People who have been abandoned know what unpredictable feels like. Hence, they do everything in their power to make sure abandonment doesn’t happen again. They fear being out of control and white knuckle almost every situation. Everything must be done your way, or you become anxious. Do you micromanage your partner? Do you fabricate white lies?
Do you make indirect comments and suggestions to try to influence your partner? Do you use threats like emotional blackmail to keep your partner from leaving you? Are you always thinking of one move ahead? Are you overly self-contained, making sure you appear perfect to control people’s perception of you? Manipulation tactics like these whether overt or subtle are used coerce your partner to love and stay with you. These controlling behaviors increase especially when relationship consistency starts to waiver.
6. Negative Core Beliefs
When faced with a problem, people with abandonment issues imagine worst-case scenarios. They get stuck in extreme thinking patterns. If your friend is late, you assume the relationship is over. If you sense disapproval, you think “I am stupid. I am always wrong.” If you get into a fight with a relative, you immediately think that person hates you.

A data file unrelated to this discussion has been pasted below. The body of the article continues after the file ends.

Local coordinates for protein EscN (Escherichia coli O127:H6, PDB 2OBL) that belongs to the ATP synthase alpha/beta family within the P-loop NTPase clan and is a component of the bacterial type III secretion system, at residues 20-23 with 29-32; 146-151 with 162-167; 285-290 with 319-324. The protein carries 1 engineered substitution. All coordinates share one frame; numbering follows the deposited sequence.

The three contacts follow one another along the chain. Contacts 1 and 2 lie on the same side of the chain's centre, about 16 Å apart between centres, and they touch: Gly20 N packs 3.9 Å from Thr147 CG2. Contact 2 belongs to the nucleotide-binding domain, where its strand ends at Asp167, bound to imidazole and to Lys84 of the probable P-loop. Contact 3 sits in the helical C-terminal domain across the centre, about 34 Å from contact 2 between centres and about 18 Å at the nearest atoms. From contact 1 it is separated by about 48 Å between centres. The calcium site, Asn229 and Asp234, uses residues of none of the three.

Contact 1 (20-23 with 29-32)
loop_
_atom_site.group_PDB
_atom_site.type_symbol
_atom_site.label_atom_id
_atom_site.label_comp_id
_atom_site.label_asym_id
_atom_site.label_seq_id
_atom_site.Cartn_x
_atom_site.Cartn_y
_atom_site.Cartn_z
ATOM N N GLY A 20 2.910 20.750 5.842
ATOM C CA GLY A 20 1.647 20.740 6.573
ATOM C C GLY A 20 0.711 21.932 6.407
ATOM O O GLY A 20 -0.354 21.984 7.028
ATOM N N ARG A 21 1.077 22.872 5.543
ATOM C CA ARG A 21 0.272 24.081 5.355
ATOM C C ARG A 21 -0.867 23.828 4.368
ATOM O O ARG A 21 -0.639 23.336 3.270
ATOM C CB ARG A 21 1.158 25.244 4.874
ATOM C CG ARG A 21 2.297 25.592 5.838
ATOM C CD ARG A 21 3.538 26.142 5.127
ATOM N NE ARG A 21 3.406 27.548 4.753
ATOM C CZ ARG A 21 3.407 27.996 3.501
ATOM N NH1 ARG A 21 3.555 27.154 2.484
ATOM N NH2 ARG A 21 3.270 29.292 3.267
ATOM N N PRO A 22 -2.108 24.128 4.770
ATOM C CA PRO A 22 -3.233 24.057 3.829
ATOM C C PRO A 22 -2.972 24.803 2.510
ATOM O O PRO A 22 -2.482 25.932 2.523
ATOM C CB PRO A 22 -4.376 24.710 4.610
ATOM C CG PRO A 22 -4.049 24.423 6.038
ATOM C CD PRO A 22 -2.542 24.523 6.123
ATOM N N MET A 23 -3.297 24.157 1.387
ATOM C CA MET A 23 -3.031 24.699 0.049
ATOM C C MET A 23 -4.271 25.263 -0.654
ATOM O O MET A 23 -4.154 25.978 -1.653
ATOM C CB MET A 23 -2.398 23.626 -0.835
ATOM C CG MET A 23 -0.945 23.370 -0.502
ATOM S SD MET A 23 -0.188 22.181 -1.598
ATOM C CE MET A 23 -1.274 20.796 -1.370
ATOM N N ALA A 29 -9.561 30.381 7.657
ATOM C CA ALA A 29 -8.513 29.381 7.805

These negative schemas are automatic and originate from trauma. Other types of abandonment beliefs include: “People always leave. I don’t need anyone. No one can be trusted. I am unlikable and unlovable. I need to earn people’s affection. I can’t survive without that person. It’s always my fault. I am unworthy. Everything turns out wrong.”
7. You Look for Flaws